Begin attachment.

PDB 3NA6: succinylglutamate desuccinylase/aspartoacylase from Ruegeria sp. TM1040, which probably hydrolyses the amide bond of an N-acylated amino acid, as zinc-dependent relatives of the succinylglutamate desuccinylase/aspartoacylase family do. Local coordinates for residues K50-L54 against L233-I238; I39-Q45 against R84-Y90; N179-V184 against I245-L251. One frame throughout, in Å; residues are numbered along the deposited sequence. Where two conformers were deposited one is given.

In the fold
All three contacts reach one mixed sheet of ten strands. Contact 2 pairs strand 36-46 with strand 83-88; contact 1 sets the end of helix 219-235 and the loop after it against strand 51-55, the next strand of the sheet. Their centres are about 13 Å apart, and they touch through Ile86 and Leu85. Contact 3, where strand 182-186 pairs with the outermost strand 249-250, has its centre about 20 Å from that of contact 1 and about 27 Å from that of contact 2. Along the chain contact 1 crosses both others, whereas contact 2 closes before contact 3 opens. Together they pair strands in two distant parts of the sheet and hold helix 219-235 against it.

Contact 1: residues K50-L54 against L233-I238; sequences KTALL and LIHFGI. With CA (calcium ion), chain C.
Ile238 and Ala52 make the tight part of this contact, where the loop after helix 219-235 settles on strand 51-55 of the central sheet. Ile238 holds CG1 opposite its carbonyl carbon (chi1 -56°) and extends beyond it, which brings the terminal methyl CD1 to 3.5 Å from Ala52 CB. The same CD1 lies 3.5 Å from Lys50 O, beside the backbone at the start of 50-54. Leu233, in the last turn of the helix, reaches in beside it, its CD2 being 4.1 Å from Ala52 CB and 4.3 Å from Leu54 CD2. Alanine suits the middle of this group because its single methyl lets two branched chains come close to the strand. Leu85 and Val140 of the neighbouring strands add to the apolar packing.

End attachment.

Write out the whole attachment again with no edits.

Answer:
PDB 3NA6: succinylglutamate desuccinylase/aspartoacylase from Ruegeria sp. TM1040, which probably hydrolyses the amide bond of an N-acylated amino acid, as zinc-dependent relatives of the succinylglutamate desuccinylase/aspartoacylase family do. Local coordinates for residues K50-L54 against L233-I238; I39-Q45 against R84-Y90; N179-V184 against I245-L251. One frame throughout, in Å; residues are numbered along the deposited sequence. Where two conformers were deposited one is given.

In the fold
All three contacts reach one mixed sheet of ten strands. Contact 2 pairs strand 36-46 with strand 83-88; contact 1 sets the end of helix 219-235 and the loop after it against strand 51-55, the next strand of the sheet. Their centres are about 13 Å apart, and they touch through Ile86 and Leu85. Contact 3, where strand 182-186 pairs with the outermost strand 249-250, has its centre about 20 Å from that of contact 1 and about 27 Å from that of contact 2. Along the chain contact 1 crosses both others, whereas contact 2 closes before contact 3 opens. Together they pair strands in two distant parts of the sheet and hold helix 219-235 against it.

Contact 1: residues K50-L54 against L233-I238; sequences KTALL and LIHFGI. With CA (calcium ion), chain C.
Ile238 and Ala52 make the tight part of this contact, where the loop after helix 219-235 settles on strand 51-55 of the central sheet. Ile238 holds CG1 opposite its carbonyl carbon (chi1 -56°) and extends beyond it, which brings the terminal methyl CD1 to 3.5 Å from Ala52 CB. The same CD1 lies 3.5 Å from Lys50 O, beside the backbone at the start of 50-54. Leu233, in the last turn of the helix, reaches in beside it, its CD2 being 4.1 Å from Ala52 CB and 4.3 Å from Leu54 CD2. Alanine suits the middle of this group because its single methyl lets two branched chains come close to the strand. Leu85 and Val140 of the neighbouring strands add to the apolar packing.